2) You have an important point in here, which is that philosophy of mathematics is not something that can be divorced from the rest of philosophy (or at least metaphysics/epistemology). I admit to being a formalist mathematically, but this is because I am also formalist about everything else, perhaps with the exception of direct sensory experience. (In philosophy in general, this position is usually called nominalism.) I don’t think numbers are real, but I don’t think electrons are real either. To me, they’re both fictions, though very convenient perhaps to the point of being essential fictions. (The advantage of calling them essential fictions is that the phrasing suggests the questions ‘essential to whom and for what’, which is now a question that can be studied historically and anthropologically/sociologically.)

  3. Richard Séguin says:

    I feel uneasy with the statement “the properties of the physical universe appear to be far more contingent and therefore unnecessary” because I’m not sure what he’s saying. The sentence needs to be completed somehow: unnecessary for [fill in the blank].

    I’ve always thought the concepts of number (at least to some degree) and set are deeply wired into our brains and related to the evolution of perception. When a crow or raccoon finds an untended nest of eggs, they undoubtedly see a eggs related by the enclosing form of the nest (a set defined by an equivalence relation) and undoubtedly have some internal measure of size which could be as primitive as one, a few, and many. (I believe that there is one known isolated human tribe that has a similar primitive number system.) If you’re a mother wolf trying to keep track of your little ones, it certainly helps if you have some fast and reliable sense that all of them are present, such as all four of them are here (though of course they don’t use those words). This is still a long way from a formal number system, but in humans it would be further elaborated with the beginning of human bartering and the (possibly) superior human capacity to name (things, colors, numbers, etc.). If you’re a cougar and looking at a line of elk and think you spot one which may be weaker than others, it’s very useful to be able to immediately relocate that elk if you have to temporarily take your eyes off the line, and the only way to do that is with some visual system construct of order and low integer number.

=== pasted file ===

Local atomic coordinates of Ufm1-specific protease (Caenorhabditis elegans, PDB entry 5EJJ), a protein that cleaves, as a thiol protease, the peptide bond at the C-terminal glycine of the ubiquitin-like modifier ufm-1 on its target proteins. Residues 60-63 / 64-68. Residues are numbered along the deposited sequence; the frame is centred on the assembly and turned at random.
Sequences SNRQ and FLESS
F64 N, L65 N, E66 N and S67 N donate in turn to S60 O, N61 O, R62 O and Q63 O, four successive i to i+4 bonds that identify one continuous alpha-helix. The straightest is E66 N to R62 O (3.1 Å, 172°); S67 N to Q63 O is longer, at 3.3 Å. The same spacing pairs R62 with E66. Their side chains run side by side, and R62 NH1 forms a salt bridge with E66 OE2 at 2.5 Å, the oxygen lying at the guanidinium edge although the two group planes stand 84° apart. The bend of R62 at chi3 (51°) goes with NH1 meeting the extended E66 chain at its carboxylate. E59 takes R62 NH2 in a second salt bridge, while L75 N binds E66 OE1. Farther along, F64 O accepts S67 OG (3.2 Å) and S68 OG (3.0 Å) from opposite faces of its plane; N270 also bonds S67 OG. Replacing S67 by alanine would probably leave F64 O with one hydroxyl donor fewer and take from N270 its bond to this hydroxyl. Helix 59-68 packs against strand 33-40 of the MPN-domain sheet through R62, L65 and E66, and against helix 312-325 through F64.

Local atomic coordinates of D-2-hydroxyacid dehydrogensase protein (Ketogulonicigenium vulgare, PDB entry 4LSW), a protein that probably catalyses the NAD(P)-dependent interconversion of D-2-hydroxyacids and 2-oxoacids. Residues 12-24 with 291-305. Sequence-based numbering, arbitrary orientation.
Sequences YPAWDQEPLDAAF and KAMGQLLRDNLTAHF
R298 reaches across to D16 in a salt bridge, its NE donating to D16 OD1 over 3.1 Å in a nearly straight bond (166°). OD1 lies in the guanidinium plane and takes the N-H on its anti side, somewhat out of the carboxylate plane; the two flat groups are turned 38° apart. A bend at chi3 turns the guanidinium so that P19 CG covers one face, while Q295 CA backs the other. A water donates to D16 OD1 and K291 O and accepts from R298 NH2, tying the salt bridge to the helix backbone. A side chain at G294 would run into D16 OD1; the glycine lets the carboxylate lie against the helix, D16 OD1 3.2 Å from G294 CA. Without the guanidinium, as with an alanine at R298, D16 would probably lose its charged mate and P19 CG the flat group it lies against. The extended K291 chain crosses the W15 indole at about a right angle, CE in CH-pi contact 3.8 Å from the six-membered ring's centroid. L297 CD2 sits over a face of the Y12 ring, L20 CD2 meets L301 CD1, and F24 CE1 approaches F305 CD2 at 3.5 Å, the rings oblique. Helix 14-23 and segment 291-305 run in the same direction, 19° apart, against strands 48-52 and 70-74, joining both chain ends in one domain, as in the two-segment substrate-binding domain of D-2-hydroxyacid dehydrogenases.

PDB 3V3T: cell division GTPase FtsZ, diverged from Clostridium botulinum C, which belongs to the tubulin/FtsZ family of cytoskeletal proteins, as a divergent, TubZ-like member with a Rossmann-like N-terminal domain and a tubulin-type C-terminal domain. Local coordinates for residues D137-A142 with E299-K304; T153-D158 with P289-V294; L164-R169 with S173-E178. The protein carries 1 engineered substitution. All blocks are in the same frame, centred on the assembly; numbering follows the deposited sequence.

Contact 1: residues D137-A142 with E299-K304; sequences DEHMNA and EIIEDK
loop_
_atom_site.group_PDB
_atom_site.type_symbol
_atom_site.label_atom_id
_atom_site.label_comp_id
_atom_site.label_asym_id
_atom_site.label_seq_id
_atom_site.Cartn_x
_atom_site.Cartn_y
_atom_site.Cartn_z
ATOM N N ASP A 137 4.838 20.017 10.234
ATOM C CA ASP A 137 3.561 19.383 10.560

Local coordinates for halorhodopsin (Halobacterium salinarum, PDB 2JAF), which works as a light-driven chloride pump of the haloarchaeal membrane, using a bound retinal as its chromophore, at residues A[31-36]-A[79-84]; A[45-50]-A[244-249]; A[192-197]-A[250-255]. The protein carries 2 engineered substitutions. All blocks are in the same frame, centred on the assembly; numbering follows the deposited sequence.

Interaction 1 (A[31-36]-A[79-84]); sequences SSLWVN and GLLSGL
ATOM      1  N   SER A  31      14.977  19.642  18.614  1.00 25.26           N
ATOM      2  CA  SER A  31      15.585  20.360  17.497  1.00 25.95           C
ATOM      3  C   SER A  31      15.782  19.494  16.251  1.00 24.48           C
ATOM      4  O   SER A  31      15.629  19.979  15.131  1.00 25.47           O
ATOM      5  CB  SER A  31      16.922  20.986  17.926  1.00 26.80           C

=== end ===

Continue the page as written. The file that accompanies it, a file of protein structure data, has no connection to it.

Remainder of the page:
That doesn’t yet address what is real and what is “out there” but I’m getting too tired to continue with this tonight. Quick thought though: I think a number (named or not) constructible within some formal system in my brain and then posited as an object by my brain is as real to my brain as a tiger perceived through my eyes, but the number/object can not directly terminate my perception of itself like the tiger can terminate my perception of itself.

  4. Richard Séguin says:

    I thought that I would continue this tomorrow, but I’m not sure that I want to go there at the moment. The last paragraph seems to be pointing the question of the existence of numbers to issues of consciousness in general, and I’ve often found that to be a can of worms, though an interesting can of worms, and I have some other things I can’t avoid worrying about right now.